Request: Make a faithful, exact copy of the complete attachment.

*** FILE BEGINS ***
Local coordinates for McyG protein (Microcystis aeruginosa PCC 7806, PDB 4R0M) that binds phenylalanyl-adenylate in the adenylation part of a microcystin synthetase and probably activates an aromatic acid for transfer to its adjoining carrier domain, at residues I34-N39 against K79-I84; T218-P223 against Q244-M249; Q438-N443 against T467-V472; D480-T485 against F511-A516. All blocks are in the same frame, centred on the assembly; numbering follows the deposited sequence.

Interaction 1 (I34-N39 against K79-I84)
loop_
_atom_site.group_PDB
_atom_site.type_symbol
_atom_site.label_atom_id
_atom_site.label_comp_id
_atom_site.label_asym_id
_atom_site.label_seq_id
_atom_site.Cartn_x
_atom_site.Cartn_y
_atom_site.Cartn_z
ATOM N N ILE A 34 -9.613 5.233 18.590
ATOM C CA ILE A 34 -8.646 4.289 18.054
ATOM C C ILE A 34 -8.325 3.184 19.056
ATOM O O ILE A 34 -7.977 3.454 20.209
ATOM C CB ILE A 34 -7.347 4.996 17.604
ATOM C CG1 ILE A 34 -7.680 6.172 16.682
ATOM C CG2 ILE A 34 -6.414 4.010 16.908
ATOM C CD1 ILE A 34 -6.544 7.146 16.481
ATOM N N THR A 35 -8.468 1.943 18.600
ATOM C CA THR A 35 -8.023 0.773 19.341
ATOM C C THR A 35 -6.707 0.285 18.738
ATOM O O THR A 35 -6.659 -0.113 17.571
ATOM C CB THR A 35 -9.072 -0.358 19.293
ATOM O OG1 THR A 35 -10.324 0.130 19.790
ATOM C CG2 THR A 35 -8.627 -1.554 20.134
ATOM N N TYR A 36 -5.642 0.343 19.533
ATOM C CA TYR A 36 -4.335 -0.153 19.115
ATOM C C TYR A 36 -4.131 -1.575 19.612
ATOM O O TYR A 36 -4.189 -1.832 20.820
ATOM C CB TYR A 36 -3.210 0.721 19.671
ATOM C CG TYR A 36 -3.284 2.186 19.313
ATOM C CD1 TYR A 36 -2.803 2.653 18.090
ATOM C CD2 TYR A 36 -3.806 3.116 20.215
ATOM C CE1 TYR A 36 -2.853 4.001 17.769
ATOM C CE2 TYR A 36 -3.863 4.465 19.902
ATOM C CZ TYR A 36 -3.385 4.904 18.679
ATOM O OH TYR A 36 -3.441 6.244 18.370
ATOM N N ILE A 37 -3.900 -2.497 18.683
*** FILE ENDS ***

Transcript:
Local coordinates for McyG protein (Microcystis aeruginosa PCC 7806, PDB 4R0M) that binds phenylalanyl-adenylate in the adenylation part of a microcystin synthetase and probably activates an aromatic acid for transfer to its adjoining carrier domain, at residues I34-N39 against K79-I84; T218-P223 against Q244-M249; Q438-N443 against T467-V472; D480-T485 against F511-A516. All blocks are in the same frame, centred on the assembly; numbering follows the deposited sequence.

Interaction 1 (I34-N39 against K79-I84)
loop_
_atom_site.group_PDB
_atom_site.type_symbol
_atom_site.label_atom_id
_atom_site.label_comp_id
_atom_site.label_asym_id
_atom_site.label_seq_id
_atom_site.Cartn_x
_atom_site.Cartn_y
_atom_site.Cartn_z
ATOM N N ILE A 34 -9.613 5.233 18.590
ATOM C CA ILE A 34 -8.646 4.289 18.054
ATOM C C ILE A 34 -8.325 3.184 19.056
ATOM O O ILE A 34 -7.977 3.454 20.209
ATOM C CB ILE A 34 -7.347 4.996 17.604
ATOM C CG1 ILE A 34 -7.680 6.172 16.682
ATOM C CG2 ILE A 34 -6.414 4.010 16.908
ATOM C CD1 ILE A 34 -6.544 7.146 16.481
ATOM N N THR A 35 -8.468 1.943 18.600
ATOM C CA THR A 35 -8.023 0.773 19.341
ATOM C C THR A 35 -6.707 0.285 18.738
ATOM O O THR A 35 -6.659 -0.113 17.571
ATOM C CB THR A 35 -9.072 -0.358 19.293
ATOM O OG1 THR A 35 -10.324 0.130 19.790
ATOM C CG2 THR A 35 -8.627 -1.554 20.134
ATOM N N TYR A 36 -5.642 0.343 19.533
ATOM C CA TYR A 36 -4.335 -0.153 19.115
ATOM C C TYR A 36 -4.131 -1.575 19.612
ATOM O O TYR A 36 -4.189 -1.832 20.820
ATOM C CB TYR A 36 -3.210 0.721 19.671
ATOM C CG TYR A 36 -3.284 2.186 19.313
ATOM C CD1 TYR A 36 -2.803 2.653 18.090
ATOM C CD2 TYR A 36 -3.806 3.116 20.215
ATOM C CE1 TYR A 36 -2.853 4.001 17.769
ATOM C CE2 TYR A 36 -3.863 4.465 19.902
ATOM C CZ TYR A 36 -3.385 4.904 18.679
ATOM O OH TYR A 36 -3.441 6.244 18.370
ATOM N N ILE A 37 -3.900 -2.497 18.683